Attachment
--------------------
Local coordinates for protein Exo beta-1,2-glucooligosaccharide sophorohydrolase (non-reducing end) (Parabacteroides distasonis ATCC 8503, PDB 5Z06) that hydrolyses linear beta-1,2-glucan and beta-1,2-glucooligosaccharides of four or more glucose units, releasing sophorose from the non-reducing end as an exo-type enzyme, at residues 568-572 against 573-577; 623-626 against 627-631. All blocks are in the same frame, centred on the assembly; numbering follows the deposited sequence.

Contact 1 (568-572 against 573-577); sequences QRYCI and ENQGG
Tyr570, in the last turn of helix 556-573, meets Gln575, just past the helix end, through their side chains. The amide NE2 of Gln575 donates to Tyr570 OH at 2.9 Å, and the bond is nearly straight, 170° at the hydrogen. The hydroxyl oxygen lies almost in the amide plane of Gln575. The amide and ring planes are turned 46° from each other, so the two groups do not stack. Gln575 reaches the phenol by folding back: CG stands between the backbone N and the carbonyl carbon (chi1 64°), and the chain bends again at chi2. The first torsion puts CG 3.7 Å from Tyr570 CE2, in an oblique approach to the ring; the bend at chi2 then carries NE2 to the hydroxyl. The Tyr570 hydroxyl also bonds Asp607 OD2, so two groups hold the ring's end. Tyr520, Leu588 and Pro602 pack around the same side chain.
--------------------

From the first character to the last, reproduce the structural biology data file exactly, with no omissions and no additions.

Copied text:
Local coordinates for protein Exo beta-1,2-glucooligosaccharide sophorohydrolase (non-reducing end) (Parabacteroides distasonis ATCC 8503, PDB 5Z06) that hydrolyses linear beta-1,2-glucan and beta-1,2-glucooligosaccharides of four or more glucose units, releasing sophorose from the non-reducing end as an exo-type enzyme, at residues 568-572 against 573-577; 623-626 against 627-631. All blocks are in the same frame, centred on the assembly; numbering follows the deposited sequence.

Contact 1 (568-572 against 573-577); sequences QRYCI and ENQGG
Tyr570, in the last turn of helix 556-573, meets Gln575, just past the helix end, through their side chains. The amide NE2 of Gln575 donates to Tyr570 OH at 2.9 Å, and the bond is nearly straight, 170° at the hydrogen. The hydroxyl oxygen lies almost in the amide plane of Gln575. The amide and ring planes are turned 46° from each other, so the two groups do not stack. Gln575 reaches the phenol by folding back: CG stands between the backbone N and the carbonyl carbon (chi1 64°), and the chain bends again at chi2. The first torsion puts CG 3.7 Å from Tyr570 CE2, in an oblique approach to the ring; the bend at chi2 then carries NE2 to the hydroxyl. The Tyr570 hydroxyl also bonds Asp607 OD2, so two groups hold the ring's end. Tyr520, Leu588 and Pro602 pack around the same side chain.